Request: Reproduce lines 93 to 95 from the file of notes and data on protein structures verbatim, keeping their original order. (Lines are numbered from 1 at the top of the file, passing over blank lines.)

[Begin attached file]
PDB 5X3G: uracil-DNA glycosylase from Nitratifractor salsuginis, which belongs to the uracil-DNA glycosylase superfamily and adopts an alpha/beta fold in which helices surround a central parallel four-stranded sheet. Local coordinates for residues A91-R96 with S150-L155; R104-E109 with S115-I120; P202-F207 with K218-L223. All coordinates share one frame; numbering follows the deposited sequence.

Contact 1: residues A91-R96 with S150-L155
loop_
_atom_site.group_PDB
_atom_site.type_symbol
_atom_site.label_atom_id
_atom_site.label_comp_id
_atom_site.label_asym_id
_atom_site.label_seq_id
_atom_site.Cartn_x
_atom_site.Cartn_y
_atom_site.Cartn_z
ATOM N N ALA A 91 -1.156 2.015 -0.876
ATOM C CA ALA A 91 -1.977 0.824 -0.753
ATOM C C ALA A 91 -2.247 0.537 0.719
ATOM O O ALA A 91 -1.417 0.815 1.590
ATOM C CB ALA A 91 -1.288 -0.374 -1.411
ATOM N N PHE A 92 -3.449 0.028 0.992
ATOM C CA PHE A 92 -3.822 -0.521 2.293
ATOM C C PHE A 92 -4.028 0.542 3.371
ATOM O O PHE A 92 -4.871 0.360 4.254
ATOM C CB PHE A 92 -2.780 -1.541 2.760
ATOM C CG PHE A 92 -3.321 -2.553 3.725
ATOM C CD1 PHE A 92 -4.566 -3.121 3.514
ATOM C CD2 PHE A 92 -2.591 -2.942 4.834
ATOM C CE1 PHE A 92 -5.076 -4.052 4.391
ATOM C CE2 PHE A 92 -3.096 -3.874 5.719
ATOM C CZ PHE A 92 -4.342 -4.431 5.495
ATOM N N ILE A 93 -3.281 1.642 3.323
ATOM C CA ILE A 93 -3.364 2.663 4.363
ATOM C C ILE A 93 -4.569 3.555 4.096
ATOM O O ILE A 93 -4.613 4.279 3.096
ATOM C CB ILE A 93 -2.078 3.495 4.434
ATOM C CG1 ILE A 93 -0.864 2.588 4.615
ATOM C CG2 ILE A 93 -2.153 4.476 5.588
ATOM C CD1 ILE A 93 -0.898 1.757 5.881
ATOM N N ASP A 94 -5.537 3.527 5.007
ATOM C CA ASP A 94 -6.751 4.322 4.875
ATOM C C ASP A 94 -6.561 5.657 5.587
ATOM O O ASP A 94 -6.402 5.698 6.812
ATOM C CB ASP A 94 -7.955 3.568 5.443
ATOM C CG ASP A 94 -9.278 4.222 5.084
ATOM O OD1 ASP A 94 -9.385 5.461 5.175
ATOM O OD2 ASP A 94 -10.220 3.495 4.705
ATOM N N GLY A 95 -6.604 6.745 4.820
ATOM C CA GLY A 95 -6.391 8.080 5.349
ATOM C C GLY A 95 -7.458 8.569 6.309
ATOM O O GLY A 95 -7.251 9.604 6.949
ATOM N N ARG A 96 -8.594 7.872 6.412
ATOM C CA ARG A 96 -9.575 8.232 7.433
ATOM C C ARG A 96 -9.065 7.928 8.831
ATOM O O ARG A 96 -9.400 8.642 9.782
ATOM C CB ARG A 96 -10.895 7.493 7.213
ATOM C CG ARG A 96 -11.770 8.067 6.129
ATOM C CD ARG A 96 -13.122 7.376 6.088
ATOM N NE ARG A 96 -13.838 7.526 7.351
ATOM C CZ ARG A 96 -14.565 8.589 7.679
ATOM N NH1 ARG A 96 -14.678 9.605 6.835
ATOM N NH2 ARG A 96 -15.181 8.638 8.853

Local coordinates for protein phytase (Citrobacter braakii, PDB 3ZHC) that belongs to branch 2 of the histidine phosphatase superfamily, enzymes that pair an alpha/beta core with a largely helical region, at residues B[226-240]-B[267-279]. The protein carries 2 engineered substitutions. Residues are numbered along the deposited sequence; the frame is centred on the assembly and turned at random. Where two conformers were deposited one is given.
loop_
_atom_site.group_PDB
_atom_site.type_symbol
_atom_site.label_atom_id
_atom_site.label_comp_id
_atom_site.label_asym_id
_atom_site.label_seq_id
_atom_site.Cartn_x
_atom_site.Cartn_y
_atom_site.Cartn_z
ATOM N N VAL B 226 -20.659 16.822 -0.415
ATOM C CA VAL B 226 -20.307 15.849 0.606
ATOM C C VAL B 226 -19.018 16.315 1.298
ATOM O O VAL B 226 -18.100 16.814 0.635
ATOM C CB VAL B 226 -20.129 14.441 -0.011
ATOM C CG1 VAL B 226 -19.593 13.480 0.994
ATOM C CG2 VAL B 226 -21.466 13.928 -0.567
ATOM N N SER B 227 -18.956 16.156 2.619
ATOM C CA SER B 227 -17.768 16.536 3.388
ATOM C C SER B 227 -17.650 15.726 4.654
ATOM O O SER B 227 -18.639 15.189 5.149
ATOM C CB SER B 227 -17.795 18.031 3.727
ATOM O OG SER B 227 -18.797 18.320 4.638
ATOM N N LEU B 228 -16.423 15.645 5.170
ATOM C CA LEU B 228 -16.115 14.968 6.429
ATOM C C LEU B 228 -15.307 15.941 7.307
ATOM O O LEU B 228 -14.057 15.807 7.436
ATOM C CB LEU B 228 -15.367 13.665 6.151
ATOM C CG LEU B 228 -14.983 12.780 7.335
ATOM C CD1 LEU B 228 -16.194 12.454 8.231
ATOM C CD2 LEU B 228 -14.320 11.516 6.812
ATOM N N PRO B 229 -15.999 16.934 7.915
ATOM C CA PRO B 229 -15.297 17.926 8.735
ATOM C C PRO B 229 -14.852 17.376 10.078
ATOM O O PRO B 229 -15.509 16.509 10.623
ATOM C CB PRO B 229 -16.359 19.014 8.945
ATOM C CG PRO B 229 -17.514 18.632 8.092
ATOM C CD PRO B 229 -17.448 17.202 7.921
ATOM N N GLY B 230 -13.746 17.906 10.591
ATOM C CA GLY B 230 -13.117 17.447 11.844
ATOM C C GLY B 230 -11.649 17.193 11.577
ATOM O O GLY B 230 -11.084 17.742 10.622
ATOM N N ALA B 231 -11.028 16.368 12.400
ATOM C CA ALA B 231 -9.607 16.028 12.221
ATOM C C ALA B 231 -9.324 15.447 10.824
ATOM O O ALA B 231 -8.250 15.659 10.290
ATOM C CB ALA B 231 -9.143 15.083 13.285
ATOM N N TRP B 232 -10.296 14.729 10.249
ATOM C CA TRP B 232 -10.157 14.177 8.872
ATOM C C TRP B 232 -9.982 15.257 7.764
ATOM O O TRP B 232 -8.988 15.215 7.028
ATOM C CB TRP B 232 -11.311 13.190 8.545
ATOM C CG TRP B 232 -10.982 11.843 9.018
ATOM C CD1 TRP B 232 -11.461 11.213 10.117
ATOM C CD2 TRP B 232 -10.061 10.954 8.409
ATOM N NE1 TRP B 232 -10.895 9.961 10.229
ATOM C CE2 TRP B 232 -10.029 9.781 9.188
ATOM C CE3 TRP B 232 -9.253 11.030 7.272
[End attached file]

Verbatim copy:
ATOM C CA PRO B 229 -15.297 17.926 8.735
ATOM C C PRO B 229 -14.852 17.376 10.078
ATOM O O PRO B 229 -15.509 16.509 10.623